A Saint Louis Ballet Dancer Is Missing
Update: Raffaella Stroik's body was found near a boat ramp in Florida, Missouri on Wednesday morning. No information about what led to the death is currently available. Our thoughts are with her friends and family.
Raffaella Stroik, a 23-year-old dancer with the Saint Louis Ballet, went missing on Monday.
Her car was found with her phone inside in a parking lot near a boat ramp in Mark Twain Lake State Park—130 miles away from St. Louis. On Tuesday, the police began an investigation into her whereabouts.
Stroik was last seen at 10:30 am on Monday at a Whole Foods Market in Town and Country, a suburb of St. Louis. She was wearing an olive green jacket, a pink skirt, navy pants with white zippers and white tennis shoes.
Photo via stlouisballet.org
Stroik joined St. Louis Ballet in 2017, and previously danced at American Contemporary Ballet, Indiana University Ballet Theater and Southold Dance Theatre. She is a graduate of Indiana University, and once let Dance Magazine follow her around for a day.
The St. Louis Ballet describes her as "a talented and undeniably beautiful soul." She is also involved in the St. Louis Young Adults, a group for young Catholics.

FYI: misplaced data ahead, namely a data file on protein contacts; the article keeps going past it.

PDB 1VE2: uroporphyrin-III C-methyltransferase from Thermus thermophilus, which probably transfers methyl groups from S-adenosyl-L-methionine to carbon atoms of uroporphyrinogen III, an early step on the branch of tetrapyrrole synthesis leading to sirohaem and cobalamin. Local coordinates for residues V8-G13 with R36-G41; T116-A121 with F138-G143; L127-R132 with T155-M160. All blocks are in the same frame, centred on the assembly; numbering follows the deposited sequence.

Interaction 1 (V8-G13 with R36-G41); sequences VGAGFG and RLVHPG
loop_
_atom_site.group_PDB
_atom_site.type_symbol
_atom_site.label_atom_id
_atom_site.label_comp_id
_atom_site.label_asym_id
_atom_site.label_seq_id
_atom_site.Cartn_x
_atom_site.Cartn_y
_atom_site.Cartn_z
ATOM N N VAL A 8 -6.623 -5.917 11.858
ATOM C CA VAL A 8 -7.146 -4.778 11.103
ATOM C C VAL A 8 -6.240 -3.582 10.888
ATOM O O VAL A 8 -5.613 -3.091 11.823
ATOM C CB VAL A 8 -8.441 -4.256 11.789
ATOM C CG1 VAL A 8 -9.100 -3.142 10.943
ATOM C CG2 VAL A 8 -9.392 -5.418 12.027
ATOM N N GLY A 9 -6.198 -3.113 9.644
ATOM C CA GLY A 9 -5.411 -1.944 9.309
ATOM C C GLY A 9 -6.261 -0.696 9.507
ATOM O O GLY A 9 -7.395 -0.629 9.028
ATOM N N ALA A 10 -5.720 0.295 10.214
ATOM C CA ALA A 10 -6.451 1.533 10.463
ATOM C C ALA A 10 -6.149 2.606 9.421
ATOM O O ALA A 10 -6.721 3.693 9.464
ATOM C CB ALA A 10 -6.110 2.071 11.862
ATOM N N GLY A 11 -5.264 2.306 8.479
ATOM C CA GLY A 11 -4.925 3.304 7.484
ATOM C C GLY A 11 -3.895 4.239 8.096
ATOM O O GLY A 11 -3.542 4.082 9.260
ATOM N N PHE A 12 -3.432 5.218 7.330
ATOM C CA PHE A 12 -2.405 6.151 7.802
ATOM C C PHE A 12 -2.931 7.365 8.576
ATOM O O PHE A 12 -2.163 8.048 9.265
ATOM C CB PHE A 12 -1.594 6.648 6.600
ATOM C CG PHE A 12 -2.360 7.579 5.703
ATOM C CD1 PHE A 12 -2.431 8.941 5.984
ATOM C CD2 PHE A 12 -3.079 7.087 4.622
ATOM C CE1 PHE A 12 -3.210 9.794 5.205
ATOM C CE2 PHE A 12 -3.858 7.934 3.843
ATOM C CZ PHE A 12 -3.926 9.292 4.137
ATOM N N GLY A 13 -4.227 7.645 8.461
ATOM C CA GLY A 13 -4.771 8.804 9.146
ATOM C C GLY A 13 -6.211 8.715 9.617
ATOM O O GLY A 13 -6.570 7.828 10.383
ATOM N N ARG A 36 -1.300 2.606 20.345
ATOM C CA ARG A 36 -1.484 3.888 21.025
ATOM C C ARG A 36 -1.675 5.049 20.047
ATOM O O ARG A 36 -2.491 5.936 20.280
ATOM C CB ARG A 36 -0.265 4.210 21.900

St. Louis Ballet, along with Stroik's family and friends, are appealing for the public's help on social media. Anyone with information about her disappearance is asked to call the Missouri State Highway Patrol at 660-385-2132.
- Missouri officials searching for former local ballet dancer discovered ... ›
- St. Louis ballet dancer is missing, car found at boat ramp in rural ... ›
- Raffaella Stroik ›
By the Sunday evening of a long convention weekend, you can expect to be thoroughly exhausted and a little sore. But you shouldn't leave the hotel ballroom actually hurt. Although conventions can be filled with magical opportunities, the potential for injury is higher than usual.
Keep your body safe: Watch out for these four common hazards.
For a Broadway dancer, few opportunities are more exciting than being part of the creation of an original show. But if that show goes on to become wildly successful, who reaps the benefits? Thanks to a new deal between Actors' Equity Association and The Broadway League, performers involved in a production's development will now receive their own cut of the earnings.
Jellicle obsessives, rejoice: There's a new video out that offers a (surprisingly substantive) look at the dancing that went down on the set of the new CATS movie.